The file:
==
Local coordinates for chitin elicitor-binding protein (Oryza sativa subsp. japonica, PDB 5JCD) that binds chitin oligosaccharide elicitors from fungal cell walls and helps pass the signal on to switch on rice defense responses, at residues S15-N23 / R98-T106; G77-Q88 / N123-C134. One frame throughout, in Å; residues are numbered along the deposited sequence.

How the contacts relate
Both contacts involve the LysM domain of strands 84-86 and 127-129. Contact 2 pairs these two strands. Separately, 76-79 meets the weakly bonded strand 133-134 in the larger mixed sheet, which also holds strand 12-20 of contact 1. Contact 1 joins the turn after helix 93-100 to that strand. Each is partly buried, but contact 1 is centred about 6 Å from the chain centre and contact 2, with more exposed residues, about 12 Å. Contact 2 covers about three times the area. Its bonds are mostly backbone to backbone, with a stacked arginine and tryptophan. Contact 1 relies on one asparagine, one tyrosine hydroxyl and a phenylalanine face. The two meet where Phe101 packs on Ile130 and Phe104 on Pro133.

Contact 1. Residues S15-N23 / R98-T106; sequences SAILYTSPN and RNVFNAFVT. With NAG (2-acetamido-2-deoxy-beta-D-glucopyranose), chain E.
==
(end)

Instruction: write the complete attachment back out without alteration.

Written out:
Local coordinates for chitin elicitor-binding protein (Oryza sativa subsp. japonica, PDB 5JCD) that binds chitin oligosaccharide elicitors from fungal cell walls and helps pass the signal on to switch on rice defense responses, at residues S15-N23 / R98-T106; G77-Q88 / N123-C134. One frame throughout, in Å; residues are numbered along the deposited sequence.

How the contacts relate
Both contacts involve the LysM domain of strands 84-86 and 127-129. Contact 2 pairs these two strands. Separately, 76-79 meets the weakly bonded strand 133-134 in the larger mixed sheet, which also holds strand 12-20 of contact 1. Contact 1 joins the turn after helix 93-100 to that strand. Each is partly buried, but contact 1 is centred about 6 Å from the chain centre and contact 2, with more exposed residues, about 12 Å. Contact 2 covers about three times the area. Its bonds are mostly backbone to backbone, with a stacked arginine and tryptophan. Contact 1 relies on one asparagine, one tyrosine hydroxyl and a phenylalanine face. The two meet where Phe101 packs on Ile130 and Phe104 on Pro133.

Contact 1. Residues S15-N23 / R98-T106; sequences SAILYTSPN and RNVFNAFVT. With NAG (2-acetamido-2-deoxy-beta-D-glucopyranose), chain E.